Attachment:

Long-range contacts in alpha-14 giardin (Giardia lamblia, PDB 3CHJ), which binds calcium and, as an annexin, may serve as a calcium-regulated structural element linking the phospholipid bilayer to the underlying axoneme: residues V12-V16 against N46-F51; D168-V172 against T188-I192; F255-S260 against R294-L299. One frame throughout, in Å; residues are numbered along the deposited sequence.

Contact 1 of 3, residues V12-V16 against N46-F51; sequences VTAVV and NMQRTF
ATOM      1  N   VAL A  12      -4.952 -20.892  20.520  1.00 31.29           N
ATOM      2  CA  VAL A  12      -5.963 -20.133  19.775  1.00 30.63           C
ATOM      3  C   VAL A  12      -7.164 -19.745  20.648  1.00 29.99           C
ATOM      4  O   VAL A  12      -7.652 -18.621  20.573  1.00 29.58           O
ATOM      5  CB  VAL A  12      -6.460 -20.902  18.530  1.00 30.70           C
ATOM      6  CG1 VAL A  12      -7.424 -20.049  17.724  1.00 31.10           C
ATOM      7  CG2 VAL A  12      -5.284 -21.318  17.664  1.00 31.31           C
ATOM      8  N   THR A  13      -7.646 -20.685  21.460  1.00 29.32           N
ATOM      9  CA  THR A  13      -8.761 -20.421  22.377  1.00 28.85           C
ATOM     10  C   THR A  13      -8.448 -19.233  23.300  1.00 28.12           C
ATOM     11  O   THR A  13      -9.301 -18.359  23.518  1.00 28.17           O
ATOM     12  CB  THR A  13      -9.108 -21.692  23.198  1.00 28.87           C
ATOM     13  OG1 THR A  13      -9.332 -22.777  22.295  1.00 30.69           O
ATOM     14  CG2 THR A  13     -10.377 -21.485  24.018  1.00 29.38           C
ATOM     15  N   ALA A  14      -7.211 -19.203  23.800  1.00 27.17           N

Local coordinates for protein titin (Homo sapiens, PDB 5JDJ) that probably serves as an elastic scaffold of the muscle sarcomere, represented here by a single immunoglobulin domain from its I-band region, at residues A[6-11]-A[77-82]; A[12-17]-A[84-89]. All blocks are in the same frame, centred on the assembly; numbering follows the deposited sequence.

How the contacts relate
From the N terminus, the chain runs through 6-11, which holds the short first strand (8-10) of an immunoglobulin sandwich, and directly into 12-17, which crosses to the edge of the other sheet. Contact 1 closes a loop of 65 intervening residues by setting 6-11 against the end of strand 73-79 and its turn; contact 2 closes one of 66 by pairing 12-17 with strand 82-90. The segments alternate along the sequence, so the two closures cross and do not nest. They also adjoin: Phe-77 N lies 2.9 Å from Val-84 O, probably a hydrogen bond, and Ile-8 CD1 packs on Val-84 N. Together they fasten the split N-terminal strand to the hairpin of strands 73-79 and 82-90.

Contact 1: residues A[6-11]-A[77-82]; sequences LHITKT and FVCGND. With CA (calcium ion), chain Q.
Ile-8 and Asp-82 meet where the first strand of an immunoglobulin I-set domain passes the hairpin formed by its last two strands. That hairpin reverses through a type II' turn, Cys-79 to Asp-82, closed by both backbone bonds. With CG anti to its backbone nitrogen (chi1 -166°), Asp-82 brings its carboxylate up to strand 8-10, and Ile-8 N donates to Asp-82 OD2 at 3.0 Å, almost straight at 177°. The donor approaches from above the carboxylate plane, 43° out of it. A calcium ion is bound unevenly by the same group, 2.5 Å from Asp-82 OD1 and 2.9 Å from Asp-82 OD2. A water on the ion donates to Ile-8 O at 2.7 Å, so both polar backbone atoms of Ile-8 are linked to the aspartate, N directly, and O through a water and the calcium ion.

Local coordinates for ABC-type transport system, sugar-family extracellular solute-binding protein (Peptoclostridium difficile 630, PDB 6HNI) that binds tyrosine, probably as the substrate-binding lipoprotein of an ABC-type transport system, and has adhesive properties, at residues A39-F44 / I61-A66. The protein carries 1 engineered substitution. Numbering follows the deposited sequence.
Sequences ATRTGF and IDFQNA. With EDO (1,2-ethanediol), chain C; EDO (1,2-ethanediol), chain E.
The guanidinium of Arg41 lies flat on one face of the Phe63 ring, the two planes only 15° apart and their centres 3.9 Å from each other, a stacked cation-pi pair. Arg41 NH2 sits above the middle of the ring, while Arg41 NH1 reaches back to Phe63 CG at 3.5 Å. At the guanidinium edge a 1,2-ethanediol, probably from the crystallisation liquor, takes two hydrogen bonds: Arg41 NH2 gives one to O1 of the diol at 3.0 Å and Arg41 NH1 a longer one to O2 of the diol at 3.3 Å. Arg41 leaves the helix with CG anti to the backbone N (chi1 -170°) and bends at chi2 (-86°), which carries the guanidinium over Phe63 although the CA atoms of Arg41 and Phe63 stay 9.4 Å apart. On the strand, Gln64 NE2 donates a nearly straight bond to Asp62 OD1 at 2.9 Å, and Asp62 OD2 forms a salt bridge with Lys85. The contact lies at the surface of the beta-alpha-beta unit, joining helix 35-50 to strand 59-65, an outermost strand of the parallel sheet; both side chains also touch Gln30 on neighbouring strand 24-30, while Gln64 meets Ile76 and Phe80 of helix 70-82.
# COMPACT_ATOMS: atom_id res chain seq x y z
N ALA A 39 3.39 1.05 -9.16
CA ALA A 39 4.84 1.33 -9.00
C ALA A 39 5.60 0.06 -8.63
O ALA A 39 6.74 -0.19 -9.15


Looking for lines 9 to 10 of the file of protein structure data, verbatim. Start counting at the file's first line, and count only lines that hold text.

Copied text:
ATOM      7  CG2 VAL A  12      -5.284 -21.318  17.664  1.00 31.31           C
ATOM      8  N   THR A  13      -7.646 -20.685  21.460  1.00 29.32           N